Cockpit. The Illustrated History of WW2 Aircraft Interiors by Donald Nijboer

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By Donald Nijboer

Книга Cockpit. The Illustrated background of WW2 airplane Interiors. Cockpit. The Illustrated historical past of WW2 plane Interiors. Книги Вооружение Автор: D.Nijboer Формат: pdf Размер: 86,1 Язык: Английский0 (голосов: zero) Оценка:Иллюстрированная история оснащения кабин самолетов второй мировой войны.

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His narrative is full of dramatic encounters with natives and grizzlies and descriptions of all sorts of physical challenges, which are made all the more difficult by the heat of the western sun. Ives writes dramatically, “as the great globe of fire mounted the heavens its rays seemed to burn the brain” (). His description of a descent into the Grand Canyon reads: “We were deeper in the bowels of the earth than we had ever been before” (). For officials in Washington who did not have other means to picture the frontier, the stories provide a personal, human view of the new lands and created heroes out of the adventurers who went to these places and wrote about them; of course, many others were heading west as prospectors, hunters, and settlers, with far less prospect of fame.

At the same time, the colonial government sought to encourage Jamaica’s tourist industry and foreign investment. It organized the Great Exhibition of  to showcase the country’s resources, and it constructed tourist hotels (with public taxes). The exhibition galvanized Jamaica’s photography industry, which quickly became one of the most prolific and influential in the region (Taylor ; Thompson –). By the early s, United Fruit was dominant also in tourism, building hotels, commissioning photographers and writers, and transporting both fruit and tourists in its Great White Fleet.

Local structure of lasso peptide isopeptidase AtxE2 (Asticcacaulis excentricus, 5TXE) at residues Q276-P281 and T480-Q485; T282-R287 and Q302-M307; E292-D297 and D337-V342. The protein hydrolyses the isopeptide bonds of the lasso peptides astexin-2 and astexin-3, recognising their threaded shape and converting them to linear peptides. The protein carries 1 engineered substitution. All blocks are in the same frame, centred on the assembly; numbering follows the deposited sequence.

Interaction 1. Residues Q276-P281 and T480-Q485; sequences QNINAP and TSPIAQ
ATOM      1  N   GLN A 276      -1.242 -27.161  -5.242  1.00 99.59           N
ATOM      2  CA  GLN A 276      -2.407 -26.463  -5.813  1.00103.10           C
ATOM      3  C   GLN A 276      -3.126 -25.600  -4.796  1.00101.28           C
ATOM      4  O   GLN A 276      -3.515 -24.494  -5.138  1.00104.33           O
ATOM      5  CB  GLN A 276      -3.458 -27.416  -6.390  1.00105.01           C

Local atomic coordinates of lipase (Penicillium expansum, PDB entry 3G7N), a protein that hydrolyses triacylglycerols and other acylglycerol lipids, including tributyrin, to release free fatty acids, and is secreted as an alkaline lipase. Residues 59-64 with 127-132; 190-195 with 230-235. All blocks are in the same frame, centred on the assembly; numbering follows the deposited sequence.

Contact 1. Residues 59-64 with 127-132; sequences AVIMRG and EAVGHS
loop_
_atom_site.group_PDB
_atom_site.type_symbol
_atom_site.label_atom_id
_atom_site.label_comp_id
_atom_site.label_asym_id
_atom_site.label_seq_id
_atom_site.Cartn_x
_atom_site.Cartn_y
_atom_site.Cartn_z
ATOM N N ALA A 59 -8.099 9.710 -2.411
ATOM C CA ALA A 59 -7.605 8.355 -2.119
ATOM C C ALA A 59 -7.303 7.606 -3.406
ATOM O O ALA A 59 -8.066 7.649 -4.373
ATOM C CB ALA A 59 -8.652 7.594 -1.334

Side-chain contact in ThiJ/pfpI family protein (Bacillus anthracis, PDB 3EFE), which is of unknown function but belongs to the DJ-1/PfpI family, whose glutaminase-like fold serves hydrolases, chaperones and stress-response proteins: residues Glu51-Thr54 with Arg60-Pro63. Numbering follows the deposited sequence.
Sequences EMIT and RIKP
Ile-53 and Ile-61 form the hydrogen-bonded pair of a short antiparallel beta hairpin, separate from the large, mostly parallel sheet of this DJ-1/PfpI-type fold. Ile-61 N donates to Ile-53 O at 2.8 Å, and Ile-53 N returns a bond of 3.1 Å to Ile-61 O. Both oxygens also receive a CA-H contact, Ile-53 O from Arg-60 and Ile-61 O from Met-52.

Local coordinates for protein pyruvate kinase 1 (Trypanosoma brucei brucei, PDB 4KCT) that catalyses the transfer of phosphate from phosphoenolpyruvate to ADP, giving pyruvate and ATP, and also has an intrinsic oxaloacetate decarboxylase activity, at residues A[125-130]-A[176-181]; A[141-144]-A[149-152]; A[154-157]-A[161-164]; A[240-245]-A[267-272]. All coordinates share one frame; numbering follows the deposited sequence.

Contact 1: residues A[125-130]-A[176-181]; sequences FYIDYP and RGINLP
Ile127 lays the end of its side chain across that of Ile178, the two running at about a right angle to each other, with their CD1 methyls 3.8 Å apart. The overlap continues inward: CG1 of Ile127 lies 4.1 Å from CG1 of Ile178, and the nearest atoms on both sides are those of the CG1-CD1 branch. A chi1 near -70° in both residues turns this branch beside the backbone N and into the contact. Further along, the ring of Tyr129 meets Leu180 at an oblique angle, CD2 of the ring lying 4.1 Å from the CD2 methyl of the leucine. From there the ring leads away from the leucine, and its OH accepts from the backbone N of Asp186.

Mervyn Morris dismissed all of McKay’s poetry as “deficient in basic poetic skills: all too often weak rhymes and stale poetic diction coincide” (). Kamau Brathwaite, who advocates that Caribbean poetry be written with the sound and rhythm of creole language, criticized the iambic pentameter and rhyming couplets of McKay’s dialect verse as forms of “literary colonialism” (n). ” The similarity in subject matter combined with the radical difference in the manner of representation make clear that McKay’s early verse and his novel Banana Bottom comprehensively challenge the tropicalizing iconography of early tourist photography and, as an alternative, offer an empowering national vision of the peasantry.

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